The capacity and size of the health workforce in low-income countries is one of the critical bottlenecks to achieving the health-related MDGs. International links aim to build capacity in low-income countries. By working in the countries themselves, they can lead to change that is embedded in the local situation and hence tends to be sustainable. There is good information about what makes an international link effective. The Health Partnership Scheme (HPS) is designed so that a managing agent can ensure that this knowledge about good practice is applied. This expertise should enhance the benefits already produced by the goodwill of health personnel in the UK and partner countries.
Evidence about the effectiveness of international links is largely qualitative. Nevertheless, some programmes have shown excellent value for money – for example the Health Systems Strengthening Programme in Somaliland has been instrumental in achieving the graduation of the first nationally trained doctors in Somaliland; a 30% increase in the number of doctors in the health system; and the graduation of 26 nurse tutors trained in teaching, clinical and leadership skills.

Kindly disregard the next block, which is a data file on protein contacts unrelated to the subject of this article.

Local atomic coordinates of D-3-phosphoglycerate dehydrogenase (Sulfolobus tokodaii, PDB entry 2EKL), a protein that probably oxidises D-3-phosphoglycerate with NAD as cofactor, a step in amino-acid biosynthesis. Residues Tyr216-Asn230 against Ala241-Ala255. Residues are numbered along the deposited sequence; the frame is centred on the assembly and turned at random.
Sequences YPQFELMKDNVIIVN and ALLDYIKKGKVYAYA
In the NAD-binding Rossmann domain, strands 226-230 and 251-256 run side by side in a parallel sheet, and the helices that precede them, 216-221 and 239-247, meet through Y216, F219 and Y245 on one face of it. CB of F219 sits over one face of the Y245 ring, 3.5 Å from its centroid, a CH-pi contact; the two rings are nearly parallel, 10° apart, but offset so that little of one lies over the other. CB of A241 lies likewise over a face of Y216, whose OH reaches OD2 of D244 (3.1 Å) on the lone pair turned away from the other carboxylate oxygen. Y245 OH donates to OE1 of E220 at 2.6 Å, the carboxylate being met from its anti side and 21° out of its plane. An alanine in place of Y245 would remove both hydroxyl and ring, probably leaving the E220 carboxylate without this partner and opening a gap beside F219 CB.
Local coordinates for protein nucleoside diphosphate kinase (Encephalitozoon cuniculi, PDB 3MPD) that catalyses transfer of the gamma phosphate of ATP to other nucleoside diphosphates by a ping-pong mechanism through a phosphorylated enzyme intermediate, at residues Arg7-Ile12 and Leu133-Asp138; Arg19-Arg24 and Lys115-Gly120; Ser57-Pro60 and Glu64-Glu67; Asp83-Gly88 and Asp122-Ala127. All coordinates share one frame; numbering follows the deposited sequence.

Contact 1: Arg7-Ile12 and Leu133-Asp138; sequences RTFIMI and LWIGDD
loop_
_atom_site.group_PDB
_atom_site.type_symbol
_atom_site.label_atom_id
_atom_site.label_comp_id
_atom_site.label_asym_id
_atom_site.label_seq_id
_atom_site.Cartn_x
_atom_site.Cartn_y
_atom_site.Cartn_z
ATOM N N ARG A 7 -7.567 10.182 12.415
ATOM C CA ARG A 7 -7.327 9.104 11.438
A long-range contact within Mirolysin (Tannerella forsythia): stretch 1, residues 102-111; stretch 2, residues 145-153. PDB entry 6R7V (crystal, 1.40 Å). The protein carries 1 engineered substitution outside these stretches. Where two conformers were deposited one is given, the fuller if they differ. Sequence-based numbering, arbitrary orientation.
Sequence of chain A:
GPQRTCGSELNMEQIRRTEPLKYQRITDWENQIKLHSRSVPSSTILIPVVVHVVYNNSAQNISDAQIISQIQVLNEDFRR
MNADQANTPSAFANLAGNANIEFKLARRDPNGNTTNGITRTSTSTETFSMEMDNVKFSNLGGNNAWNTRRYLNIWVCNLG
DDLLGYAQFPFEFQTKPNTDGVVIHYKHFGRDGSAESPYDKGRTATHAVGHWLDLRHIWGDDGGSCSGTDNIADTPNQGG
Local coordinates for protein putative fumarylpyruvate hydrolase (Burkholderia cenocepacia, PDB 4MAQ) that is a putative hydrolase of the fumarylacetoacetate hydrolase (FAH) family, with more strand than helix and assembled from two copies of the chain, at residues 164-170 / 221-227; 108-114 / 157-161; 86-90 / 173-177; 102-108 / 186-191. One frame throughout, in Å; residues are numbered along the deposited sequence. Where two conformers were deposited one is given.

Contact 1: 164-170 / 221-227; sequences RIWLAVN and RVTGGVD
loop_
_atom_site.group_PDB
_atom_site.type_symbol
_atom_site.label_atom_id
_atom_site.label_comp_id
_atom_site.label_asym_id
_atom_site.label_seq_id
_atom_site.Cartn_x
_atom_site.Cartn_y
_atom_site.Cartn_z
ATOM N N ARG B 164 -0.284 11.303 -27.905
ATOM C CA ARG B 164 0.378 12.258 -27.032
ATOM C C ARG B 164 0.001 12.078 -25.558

The economic appraisal recommends that the HPS is funded for four years to a total indicative amount of £20 million.
The institutional/governance appraisal addresses the questions:
(a) is the programme feasible in the institutional context, and
(b) does it help build capacity? –how?
The social appraisal addresses the questions:
(a) does the programme reflect a robust understanding of poverty and
the social context? and
(b) which groups of poor people will benefit and how?
The environmental appraisal addresses the questions:
(a) what is the environmental impact of the programme? and
(b) if there are environmental risks, how will they be managed
Health and Education Advice and Resource Team. Assignment Report: DFID Health Partnership Scheme Appraisals. HEART, UK (2012)